Wednesday, September 14, 2005
Network Scale Economies vs Metrics
God, I love blogging. I give cool sh*&t away for free and yet I still get deliberately pissy comments:
"...If you were to plot average CPC (cost per click) * (number of searches) over time, I suspect you would get a plot like the Google one. Both are growing. Maybe just CPC alone is growing like the Google plot.
Rising CPC is in large part determined by scarcity on search engine response pages. Can you give a more concrete explanation of how that is explained by your mumbo-jumbo?"
Ha ha. That was so funny I forgot to laugh. Let's step back for a minute and try and understand the point of my graphs yesterday (I admitted that post was badly written, dude) in this commenters terms.
Google is realizing demand-side (aka network) scale economies. That means it's going to create (and hopefully) capture more and more value from growth in it's user base. In the commenters terms, this means that either searches/user and/or average CPC rises.
But focusing on those metrics is how we often miss what's really going on strategically. This is something I argue at engagements all the time. In this case, if we make an economic argument we can easily and pretty intuitively understand the real drivers of the metrics above.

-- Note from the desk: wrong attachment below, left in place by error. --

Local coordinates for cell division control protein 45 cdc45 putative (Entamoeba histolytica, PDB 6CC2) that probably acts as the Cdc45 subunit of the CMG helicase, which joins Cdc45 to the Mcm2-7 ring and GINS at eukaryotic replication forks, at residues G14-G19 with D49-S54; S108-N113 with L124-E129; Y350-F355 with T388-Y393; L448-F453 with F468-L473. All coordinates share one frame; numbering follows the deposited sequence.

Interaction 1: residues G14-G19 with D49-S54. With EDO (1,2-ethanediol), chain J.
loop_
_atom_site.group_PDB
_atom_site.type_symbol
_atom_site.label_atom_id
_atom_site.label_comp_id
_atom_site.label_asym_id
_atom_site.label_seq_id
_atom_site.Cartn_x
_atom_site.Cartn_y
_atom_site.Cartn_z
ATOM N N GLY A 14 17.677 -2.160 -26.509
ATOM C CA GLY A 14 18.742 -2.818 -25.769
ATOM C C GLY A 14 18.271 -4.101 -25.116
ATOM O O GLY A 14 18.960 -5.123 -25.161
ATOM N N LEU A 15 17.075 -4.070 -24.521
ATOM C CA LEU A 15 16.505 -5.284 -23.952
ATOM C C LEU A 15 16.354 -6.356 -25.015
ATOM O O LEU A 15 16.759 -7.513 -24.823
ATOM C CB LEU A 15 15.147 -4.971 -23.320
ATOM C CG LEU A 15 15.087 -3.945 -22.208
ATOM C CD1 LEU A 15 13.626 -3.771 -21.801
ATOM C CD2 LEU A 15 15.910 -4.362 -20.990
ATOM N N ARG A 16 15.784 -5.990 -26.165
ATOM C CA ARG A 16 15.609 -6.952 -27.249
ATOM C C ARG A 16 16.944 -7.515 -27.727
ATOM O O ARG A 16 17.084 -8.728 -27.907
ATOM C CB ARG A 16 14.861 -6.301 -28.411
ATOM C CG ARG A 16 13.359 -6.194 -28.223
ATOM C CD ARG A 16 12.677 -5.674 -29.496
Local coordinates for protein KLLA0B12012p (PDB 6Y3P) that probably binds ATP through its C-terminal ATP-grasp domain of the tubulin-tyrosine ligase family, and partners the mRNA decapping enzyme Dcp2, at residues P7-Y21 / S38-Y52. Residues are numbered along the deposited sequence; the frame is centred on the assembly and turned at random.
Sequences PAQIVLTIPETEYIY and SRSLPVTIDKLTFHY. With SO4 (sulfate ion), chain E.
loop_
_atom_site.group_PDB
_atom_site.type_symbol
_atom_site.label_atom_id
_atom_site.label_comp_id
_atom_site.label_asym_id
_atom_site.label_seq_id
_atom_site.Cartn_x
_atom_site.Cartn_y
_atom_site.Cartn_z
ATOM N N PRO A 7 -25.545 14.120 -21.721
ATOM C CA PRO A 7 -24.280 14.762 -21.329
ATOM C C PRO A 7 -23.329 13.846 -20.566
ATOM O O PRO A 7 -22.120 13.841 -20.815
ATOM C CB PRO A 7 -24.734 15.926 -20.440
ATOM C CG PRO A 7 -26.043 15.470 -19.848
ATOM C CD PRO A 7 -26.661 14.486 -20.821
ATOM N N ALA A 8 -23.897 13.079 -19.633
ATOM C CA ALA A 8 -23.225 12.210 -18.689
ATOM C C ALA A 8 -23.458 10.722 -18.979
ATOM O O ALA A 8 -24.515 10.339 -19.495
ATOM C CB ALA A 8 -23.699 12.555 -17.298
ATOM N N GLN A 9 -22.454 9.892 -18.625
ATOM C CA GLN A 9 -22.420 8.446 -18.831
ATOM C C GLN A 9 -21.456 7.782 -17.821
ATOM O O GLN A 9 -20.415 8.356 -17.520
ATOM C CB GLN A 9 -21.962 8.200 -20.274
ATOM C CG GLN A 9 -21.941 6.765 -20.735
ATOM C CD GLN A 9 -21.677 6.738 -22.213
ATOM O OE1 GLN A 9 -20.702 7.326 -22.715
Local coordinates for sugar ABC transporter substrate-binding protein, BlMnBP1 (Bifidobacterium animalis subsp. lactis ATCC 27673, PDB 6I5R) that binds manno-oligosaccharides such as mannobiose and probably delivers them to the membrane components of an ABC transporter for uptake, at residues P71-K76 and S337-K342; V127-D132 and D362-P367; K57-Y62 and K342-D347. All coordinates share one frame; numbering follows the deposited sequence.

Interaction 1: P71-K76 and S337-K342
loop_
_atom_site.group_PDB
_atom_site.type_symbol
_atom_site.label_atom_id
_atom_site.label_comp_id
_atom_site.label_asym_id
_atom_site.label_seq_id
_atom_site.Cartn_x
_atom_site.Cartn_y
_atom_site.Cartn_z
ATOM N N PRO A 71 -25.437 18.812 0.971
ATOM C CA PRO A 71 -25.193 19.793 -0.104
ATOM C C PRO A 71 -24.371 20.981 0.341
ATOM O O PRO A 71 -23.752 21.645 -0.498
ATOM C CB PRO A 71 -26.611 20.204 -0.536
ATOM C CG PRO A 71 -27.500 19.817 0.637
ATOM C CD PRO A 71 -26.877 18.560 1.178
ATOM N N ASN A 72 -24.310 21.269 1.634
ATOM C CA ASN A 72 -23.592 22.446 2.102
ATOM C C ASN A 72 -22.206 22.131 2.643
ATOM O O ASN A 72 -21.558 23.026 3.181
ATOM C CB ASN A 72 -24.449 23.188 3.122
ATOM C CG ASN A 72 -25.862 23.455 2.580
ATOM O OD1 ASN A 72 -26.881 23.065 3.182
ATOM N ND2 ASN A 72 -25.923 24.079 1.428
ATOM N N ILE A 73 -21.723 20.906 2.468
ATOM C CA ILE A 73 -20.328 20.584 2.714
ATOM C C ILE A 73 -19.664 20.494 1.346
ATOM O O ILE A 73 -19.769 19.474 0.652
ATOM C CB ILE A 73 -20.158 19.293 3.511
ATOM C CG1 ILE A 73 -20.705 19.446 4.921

There's one simple reason - network markets follow natural monopoly dynamics. To make it concrete for metric driven folks like this commenter, first think about Google in two ways. First, as a someone who makes markets between buyers and sellers of ad space. Second, as someone who makes markets between buyers and sellers of information (ie, search consumers).
Now ask yourself: assuming all competitors' network sizes are exactly equal, if Google is the most efficient market-maker in just one (not both) of these spaces, what happens?
Where is the average media buyer likely to advertise? On Google. But if everyone reaches that conclusion, all producers defect to Google, you get scarcity, and average CPC rises. By the same token, searches/user will rise as all producers defect, because competitors won't be able to invest as much in the quality of search results, and so all consumers will defect to Google. You can follow the logic the other way as well; the result is the same.
Note that Google is not initially the 'best' in this case - but natural monopoly dynamics create feedback effects which let Google 'win' regardless. These show up in my graphs yesterday as network economies of scale. So the point is that economics drives all of this - don't focus so much on the numbers, think about what's really happening.
being misunderstood in this space is probably a compliment - web2.0 thinking is very much at odds with "web1.0" strategy and best practice - I actually think that "web1.0" companies will be disenfanchised by "web2.0" strategies to a far greater extent than what "web1.0" ever impacted "brick & mortar".
Speaking from personal experience, I left amazon in '04 - and it was > 6 months before I'd "un-learnt" what I'd experienced there and started seeing the brighter potential in commons-based ventures ... and understanding a strategy that is very much at odds with what I'd been working on ... keep writing ... and expect to be misunderstood ...